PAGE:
- Trying to break up the ice with a hammer can damage gutters and shatter roof shingles
- Do not use rock salt; while it melts ice, it also kills garden plants, corrodes metal gutters and peels paint.
How to Remove an Ice Dam: 3 Do’s
Now that you know what not to do, let’s look at smart strategies for busting ice dams.
Start by taking care of personal safety before heading up the ladder. Check your equipment, and ask someone to keep an eye on you while you’re working. The buddy system makes a big difference in case of an emergency.
If you have any doubts about DIY ice dam removal, call a local handyman or roofer. If you’re comfortable tackling it yourself, try one of these three methods for busting ice dams.
1. Rake the Roof
This technique keeps you safely on the ground. Using a roof rake to clear snow eliminates the water source that builds ice dams. Raking down snow also raises the roof temperature by uncovering shingles so that they absorb sunlight. The warmer surface reduces the chances of water refreezing.
Power Tip: A wheeled roof rake makes clearing snow easier.
2. Break the Dams
As we noted previously, it’s dangerous to smash ice dams with a hammer. However, you can get the job done safely with a rubber mallet. Make sure the ladder is secure and no one is standing below.
Work slowly with the mallet, and break the ice dam into small chunks. This method takes time, but it pays off in ice-free eaves without damaging the roof.
3. Use an Ice Melter
Clear as much snow as you can with the roof rake. Fill old pantyhose with calcium chloride, and position them vertically across the ice dam. The ice should melt in 30 minutes to an hour. Unlike rock salt, calcium chloride ice melter won’t damage roof materials. However, don’t use it on metal gutters or a metal roof.
Power Tip: Use plastic sheeting to protect plants and shrubs beneath the melting ice dam.
How Do You Prevent Ice Dams?
If heat never leaked out of the attic and through the roof, chances are good you’d never have to deal with ice dams. You can’t stop warm air from rising, but you can minimize its effect on a snow-covered roof.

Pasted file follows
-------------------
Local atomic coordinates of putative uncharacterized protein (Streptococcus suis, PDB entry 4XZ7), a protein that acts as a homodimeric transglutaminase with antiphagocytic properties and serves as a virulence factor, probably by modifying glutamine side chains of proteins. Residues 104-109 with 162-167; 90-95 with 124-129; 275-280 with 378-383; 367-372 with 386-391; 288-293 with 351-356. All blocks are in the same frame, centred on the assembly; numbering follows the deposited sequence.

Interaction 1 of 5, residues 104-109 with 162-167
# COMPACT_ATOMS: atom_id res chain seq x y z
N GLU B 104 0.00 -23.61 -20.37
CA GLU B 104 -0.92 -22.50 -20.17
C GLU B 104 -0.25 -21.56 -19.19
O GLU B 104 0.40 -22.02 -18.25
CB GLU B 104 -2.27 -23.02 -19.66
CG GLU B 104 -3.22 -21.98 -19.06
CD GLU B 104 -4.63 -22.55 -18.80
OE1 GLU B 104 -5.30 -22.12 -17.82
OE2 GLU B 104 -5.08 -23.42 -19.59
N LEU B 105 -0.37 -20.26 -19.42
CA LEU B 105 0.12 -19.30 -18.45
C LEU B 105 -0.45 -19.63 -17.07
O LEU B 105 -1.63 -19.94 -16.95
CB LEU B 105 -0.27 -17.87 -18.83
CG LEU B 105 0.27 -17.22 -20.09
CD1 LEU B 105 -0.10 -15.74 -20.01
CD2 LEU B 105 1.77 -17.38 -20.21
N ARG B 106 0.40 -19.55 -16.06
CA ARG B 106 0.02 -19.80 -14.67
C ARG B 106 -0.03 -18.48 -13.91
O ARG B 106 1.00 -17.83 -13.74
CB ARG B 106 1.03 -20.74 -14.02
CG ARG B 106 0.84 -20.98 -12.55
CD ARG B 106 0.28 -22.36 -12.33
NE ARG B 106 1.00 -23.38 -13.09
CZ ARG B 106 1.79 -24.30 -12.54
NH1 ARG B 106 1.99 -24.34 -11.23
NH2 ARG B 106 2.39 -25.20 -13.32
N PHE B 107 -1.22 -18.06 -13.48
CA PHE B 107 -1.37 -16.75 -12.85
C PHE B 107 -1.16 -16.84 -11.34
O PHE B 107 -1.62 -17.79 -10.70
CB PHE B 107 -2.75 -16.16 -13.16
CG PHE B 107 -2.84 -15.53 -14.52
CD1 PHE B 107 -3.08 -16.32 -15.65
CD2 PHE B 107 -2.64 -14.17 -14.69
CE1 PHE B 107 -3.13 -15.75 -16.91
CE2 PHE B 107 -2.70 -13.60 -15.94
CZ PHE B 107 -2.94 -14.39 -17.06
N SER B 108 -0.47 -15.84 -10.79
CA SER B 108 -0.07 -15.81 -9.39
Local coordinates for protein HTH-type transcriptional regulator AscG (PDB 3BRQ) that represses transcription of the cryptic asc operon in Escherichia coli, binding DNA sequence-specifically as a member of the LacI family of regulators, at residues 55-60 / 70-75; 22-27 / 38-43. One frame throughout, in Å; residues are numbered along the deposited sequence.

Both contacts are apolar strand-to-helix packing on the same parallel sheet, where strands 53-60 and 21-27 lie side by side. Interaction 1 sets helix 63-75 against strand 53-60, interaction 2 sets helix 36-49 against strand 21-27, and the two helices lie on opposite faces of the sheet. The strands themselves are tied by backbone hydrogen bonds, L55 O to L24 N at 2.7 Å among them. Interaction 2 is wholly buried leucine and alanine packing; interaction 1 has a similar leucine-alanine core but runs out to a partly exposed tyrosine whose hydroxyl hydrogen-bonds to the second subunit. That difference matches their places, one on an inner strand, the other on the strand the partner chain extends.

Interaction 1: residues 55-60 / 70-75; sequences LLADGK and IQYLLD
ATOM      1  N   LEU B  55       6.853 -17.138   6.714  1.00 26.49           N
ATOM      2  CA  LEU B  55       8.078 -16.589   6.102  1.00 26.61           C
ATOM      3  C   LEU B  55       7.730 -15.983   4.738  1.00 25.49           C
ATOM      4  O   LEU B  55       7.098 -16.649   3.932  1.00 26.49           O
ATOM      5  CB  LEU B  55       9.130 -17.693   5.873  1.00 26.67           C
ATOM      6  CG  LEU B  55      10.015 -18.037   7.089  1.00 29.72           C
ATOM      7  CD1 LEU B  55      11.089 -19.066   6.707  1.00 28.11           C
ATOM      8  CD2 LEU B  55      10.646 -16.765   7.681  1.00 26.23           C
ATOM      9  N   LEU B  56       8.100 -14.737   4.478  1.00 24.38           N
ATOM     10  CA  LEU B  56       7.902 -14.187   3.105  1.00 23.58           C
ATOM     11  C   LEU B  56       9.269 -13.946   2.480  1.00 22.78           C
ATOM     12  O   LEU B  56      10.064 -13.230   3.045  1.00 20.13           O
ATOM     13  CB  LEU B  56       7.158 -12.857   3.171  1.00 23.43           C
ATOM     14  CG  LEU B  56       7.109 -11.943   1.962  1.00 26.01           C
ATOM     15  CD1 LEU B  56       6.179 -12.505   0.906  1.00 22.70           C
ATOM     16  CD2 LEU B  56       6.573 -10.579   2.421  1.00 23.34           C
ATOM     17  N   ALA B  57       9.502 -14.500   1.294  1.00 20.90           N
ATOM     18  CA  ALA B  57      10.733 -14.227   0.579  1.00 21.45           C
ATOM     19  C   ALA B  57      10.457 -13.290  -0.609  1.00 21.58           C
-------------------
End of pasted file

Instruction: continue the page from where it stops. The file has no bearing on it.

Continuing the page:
1. Keep Roof Vents Clear
Make sure ridge and soffit vents aren’t clogged with leaves and debris. The vents allow cold air to circulate under the roof and keep snow from melting and forming ice dams.
2. Seal the Attic
Keep attic pull-down stairs and hatches tightly closed. Seal them against heat loss from below with weather stripping around edges and foam board secured to backs.
4. Insulate Air Ducts
The attic air ducts that deliver warmth to your home also release heat into the attic space, so wrap them with foil-faced insulation. This tip can hold down heating and cooling bills year-round.
5. Protect Valleys and Gutters
It’s important to practice prevention strategies in roof valleys and gutters. Thermal breaks and snow melt cables help the eaves stay clear. Winter gutter maintenance also minimizes water damage from backed-up ice dams.
Dealing with Ice Dam Water Damage in the Chicago Area? We’re Here to Help!
Now that you understand how to bust ice dams without busting the roof, be sure to share the information with friends and family. We’re always happy to help homeowners deal with winter weather, so check back soon for an upcoming post about strategies that prevent ice dams from forming.
If you’re facing soaked ceilings and soggy floors, call ServiceMaster Restoration by Zaba first. We’re ready to respond 24/7 to any emergency with the best water damage restoration services in Chicago and many of the surrounding suburbs: 773-647-1985